Thursday 19 May, 2016
Weston Room, Norwich Cathedral Hostry, Norwich NR1 4EH
Tadakazu Kimura CBE (Senior Robert & Lisa Sainsbury Fellow, Former President and CEO of The Asahi Shimbun)
About the Talk
Japanese newspapers have lived alongside Japan’s modern history. Many mainstream papers were founded in the second half of the 19th century and some became aware of their mission to lead public opinion as guardians of democracy. However, this glorious epoch was short-lived. With the rise of militarism, newspapers gradually degenerated into a propaganda machine for the military authorities and compelled millions of young people into the bloody battlefields.
Since the end of the World War II, Japanese newspapers have pledged to restart from scratch. Many papers have competed to bring numerous masterpieces of arts from abroad and have held various grand exhibitions in Japan which encouraged war-torn, heartbroken Japanese people and enhanced the awareness of the precious beauty of the arts once again. For example, the Asahi Newspaper has held seven British Museum exhibitions since early 1990s in Japan which attracted as many as 2.47 million visitors in total.
Looking back at almost forty years with the Asahi Newspaper, Mr Kimura will talk about the ups and downs and new challenges of the Japanese newspapers.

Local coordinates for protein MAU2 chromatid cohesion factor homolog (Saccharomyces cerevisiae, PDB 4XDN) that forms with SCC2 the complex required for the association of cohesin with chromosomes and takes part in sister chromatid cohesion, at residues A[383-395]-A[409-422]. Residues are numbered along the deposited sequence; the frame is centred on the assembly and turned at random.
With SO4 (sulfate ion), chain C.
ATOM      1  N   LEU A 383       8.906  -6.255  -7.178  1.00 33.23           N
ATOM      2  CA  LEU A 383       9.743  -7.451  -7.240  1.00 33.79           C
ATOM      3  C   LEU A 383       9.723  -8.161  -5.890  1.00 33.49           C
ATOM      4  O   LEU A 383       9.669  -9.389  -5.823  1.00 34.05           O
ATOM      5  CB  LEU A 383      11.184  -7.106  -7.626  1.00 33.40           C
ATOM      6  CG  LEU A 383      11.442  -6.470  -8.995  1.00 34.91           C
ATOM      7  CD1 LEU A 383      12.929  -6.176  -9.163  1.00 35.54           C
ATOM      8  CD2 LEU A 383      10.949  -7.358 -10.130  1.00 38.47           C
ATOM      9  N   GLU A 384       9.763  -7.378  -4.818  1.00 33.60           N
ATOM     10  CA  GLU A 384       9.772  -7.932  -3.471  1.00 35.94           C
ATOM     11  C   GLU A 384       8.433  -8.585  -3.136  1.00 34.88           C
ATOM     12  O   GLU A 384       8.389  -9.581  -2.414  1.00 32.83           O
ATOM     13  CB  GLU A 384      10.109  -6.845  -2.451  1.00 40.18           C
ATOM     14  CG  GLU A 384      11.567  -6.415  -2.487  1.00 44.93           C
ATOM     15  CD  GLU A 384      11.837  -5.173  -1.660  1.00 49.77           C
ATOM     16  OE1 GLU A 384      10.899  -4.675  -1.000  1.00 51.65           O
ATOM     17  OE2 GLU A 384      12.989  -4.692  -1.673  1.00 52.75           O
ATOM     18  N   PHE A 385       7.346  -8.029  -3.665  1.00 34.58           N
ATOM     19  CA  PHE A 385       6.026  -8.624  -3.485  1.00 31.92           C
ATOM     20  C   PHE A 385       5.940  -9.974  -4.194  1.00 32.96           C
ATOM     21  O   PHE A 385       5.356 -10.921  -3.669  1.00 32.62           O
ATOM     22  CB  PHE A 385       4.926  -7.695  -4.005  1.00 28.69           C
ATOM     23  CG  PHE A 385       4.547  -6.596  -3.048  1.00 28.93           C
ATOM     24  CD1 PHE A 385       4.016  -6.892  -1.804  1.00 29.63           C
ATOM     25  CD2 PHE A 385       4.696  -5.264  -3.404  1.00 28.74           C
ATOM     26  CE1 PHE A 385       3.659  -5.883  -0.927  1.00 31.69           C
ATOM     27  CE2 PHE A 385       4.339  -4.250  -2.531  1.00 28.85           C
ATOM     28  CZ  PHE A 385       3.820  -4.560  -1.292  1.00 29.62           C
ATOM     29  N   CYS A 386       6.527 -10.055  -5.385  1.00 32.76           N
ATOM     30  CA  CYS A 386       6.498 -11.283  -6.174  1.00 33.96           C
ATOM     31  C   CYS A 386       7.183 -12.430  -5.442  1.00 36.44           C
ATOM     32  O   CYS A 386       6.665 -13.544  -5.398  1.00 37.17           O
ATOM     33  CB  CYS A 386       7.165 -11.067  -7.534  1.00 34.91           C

About the Speaker
Kimura Tadakazu is an experienced journalist and former President and CEO of the leading Japanese newspaper The Asahi Shimbun. He joined the company in 1976 after graduating from Waseda University in Tokyo. Since then, he has spent more than thirty years primarily on covering Japanese domestic politics and international affairs. In 1994 he was dispatched to Washington D.C. as a political correspondent and in 2005 sent to London as the European writer and Chief of European General Bureau of the Asahi. Until recently, he has served as Executive Managing Editor, Board member in charge of cultural undertaking, and President and CEO of the company.
Kimura received the Award of Tokyo Art Director Club (ADB) in 2009. He was also decorated Honorary Commander of the British Empire (CBE) for his longtime contribution to enhance the UK-Japan relationships in 2014.